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EU ministers give green light to Finland's Covid recovery plan

The approval means that Finland will receive an initial payment of about 271 million euros to help the economy recover from the effects of the pandemic.

Finance Minister Annika Saarikko (Cen) met with finance ministers from the 26 other EU member states via video conference on Thursday. Image: Markku Ulander / Lehtikuva
Yle News

EU finance ministers approved Finland's Covid recovery and resilience plan during a video conference on Thursday, meaning Finland will receive its first share of the EU recovery package.

The initial payment amounts to 13 percent of the recovery fund pot, or about 271 million euros. In total, Finland will receive an estimated 2.1 billion euros from the EU's recovery package.

The plan had previously been approved by the European Commission at the beginning of October.

Finland's plan had set out how the Nordic nation intends to utilise funding from the EU's Recovery and Resilience Facility, identifying four key areas: Green transition, digitalisation, employment and skills, and health and social services.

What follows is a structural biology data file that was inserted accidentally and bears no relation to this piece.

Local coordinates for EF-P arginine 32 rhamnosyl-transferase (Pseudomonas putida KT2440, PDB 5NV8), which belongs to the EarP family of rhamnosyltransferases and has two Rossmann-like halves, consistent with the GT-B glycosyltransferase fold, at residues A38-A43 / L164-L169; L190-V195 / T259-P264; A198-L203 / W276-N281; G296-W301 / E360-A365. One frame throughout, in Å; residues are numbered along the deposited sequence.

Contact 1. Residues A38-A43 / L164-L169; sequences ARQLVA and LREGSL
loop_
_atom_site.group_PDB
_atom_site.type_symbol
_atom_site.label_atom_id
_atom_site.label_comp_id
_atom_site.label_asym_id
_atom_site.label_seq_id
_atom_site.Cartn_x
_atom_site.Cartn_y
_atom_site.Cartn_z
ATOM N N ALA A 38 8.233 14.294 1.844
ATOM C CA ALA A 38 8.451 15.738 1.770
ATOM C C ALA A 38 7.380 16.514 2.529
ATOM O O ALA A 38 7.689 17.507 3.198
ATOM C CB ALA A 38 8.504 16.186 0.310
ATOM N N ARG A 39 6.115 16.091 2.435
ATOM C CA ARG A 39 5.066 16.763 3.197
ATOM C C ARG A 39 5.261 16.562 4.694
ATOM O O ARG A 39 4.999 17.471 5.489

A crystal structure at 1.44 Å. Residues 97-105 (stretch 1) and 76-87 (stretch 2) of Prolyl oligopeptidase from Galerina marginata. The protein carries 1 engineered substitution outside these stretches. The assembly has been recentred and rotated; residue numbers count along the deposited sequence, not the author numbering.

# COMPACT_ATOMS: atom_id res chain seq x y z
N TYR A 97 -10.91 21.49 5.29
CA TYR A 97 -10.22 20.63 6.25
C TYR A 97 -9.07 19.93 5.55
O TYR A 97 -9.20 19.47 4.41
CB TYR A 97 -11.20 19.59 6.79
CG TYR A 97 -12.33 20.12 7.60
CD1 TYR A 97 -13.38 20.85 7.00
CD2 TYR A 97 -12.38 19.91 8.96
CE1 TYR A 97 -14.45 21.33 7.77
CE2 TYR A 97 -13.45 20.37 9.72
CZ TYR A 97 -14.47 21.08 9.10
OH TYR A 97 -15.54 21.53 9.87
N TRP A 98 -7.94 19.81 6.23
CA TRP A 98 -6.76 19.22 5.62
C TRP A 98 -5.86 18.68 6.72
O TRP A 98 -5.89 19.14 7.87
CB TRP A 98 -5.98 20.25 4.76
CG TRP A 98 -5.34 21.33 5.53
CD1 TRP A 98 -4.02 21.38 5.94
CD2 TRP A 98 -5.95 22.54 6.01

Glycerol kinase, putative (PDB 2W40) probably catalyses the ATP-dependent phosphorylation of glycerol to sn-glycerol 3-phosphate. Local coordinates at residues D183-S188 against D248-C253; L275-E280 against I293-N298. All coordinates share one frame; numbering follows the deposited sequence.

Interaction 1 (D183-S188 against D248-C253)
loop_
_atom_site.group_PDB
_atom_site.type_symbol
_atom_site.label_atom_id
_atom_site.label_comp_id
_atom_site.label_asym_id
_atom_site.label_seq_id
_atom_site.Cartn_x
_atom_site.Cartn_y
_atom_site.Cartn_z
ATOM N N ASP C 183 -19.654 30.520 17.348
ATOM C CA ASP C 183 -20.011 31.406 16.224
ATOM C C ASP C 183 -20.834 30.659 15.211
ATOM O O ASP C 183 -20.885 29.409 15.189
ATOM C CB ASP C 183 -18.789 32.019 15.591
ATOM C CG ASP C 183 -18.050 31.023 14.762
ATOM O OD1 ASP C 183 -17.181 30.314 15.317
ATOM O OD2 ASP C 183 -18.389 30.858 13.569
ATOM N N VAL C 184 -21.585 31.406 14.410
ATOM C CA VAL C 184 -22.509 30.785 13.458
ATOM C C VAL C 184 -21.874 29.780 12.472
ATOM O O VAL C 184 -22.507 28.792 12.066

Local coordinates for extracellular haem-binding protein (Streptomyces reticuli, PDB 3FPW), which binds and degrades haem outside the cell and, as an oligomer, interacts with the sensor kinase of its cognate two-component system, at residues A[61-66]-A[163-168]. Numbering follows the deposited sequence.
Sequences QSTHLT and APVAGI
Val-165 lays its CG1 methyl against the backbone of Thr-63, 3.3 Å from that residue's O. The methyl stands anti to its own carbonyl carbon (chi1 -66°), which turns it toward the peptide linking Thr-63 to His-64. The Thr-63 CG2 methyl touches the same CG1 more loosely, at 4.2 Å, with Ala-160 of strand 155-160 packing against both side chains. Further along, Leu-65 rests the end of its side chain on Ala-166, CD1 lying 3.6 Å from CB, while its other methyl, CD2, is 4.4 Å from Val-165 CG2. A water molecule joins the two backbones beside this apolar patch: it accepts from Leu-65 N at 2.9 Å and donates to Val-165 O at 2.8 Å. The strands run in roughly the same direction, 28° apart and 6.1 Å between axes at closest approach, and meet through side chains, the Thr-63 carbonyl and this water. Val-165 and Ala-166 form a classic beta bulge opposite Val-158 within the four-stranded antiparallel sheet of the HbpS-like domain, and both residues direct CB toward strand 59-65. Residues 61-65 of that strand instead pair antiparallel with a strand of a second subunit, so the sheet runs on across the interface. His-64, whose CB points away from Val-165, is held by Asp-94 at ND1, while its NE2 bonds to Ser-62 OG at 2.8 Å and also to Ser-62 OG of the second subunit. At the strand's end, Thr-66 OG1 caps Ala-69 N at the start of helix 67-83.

Finance Minister Annika Saarikko (Cen) represented Finland at the meeting, announcing at a press conference afterwards that Finland's focus on climate change was commended by the other member states.

"We received special praise for the fact that the plan emphasises the role of green transition measures," Saarikko said.

In a press release accompanying the announcement, the European Council said Finland's use of the money would help it meet the goal of becoming carbon neutral by 2035.

"The measures Finland outlined in its recovery plan encompass increasing the share of renewables in the energy mix, decarbonising industry, reducing emissions of buildings and promoting low-emission transport systems," the statement said.

The Council of the European Union will formally approve the plans in writing over the coming days.

Valdis Dombrovskis, the Latvian Vice-President of the European Commission, confirmed the approval of Finland's plan on Twitter, along with those of Estonia and Romania.

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Dombrovskis said that the plans of 22 member states have now received approval, adding that the plans must be put into effect as soon as possible.

Overall Finland will pay more into the common fund than it will receive in return. According to the Ministry of Finance's latest estimate, Finland's contribution will be about 5.3 billion euros at 2018 prices.

Finland will repay some 6.6 billion euros over 30 years — between 2028 and 2058 — or 1,200 euros per resident. This comes out to roughly 40 euros per person per year, plus interest.

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